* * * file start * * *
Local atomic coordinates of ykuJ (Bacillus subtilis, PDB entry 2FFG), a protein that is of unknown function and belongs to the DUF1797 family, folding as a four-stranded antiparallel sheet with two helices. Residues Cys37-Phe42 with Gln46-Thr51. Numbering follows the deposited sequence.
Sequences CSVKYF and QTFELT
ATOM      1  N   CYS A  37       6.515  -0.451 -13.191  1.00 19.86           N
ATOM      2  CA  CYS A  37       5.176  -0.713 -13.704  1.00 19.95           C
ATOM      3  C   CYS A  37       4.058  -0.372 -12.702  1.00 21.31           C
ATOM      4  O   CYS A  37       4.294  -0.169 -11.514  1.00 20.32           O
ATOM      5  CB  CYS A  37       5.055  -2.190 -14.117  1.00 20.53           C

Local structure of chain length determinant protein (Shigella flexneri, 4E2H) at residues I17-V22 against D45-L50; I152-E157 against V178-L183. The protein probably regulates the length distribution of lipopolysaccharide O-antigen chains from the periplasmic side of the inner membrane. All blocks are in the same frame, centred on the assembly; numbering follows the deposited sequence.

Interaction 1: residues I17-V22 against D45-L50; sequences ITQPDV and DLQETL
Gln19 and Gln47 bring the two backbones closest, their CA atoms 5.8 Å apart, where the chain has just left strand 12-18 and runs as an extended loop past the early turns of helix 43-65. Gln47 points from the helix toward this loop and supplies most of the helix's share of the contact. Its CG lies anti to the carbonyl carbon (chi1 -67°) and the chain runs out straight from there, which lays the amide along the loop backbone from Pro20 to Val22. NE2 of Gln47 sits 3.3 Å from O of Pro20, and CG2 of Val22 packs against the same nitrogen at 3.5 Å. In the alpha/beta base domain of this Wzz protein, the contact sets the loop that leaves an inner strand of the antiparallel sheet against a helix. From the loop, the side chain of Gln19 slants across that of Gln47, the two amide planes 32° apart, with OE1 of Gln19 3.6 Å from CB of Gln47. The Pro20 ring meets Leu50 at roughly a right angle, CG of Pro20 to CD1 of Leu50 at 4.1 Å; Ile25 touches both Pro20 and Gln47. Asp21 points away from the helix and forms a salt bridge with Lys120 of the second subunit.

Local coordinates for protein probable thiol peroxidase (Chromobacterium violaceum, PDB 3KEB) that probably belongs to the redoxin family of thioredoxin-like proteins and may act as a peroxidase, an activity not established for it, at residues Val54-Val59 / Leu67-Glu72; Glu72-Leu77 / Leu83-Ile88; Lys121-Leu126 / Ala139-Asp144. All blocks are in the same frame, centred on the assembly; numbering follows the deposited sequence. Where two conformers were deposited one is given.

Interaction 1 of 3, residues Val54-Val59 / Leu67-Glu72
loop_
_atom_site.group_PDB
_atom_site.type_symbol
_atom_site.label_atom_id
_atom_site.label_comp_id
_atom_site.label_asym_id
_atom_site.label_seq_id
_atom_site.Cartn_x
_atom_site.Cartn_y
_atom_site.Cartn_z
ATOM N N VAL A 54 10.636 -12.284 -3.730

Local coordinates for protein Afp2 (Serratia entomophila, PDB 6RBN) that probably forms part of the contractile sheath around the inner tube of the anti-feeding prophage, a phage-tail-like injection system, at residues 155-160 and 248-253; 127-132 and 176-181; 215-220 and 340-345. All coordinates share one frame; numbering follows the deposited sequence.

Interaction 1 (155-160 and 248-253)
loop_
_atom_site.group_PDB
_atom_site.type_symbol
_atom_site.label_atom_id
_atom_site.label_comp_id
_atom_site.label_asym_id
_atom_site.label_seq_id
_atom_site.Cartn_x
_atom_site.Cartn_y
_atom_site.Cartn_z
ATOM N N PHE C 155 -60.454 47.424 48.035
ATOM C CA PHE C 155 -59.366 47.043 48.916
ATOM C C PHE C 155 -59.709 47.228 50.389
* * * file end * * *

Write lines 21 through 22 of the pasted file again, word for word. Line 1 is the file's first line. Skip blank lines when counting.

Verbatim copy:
_atom_site.Cartn_y
_atom_site.Cartn_z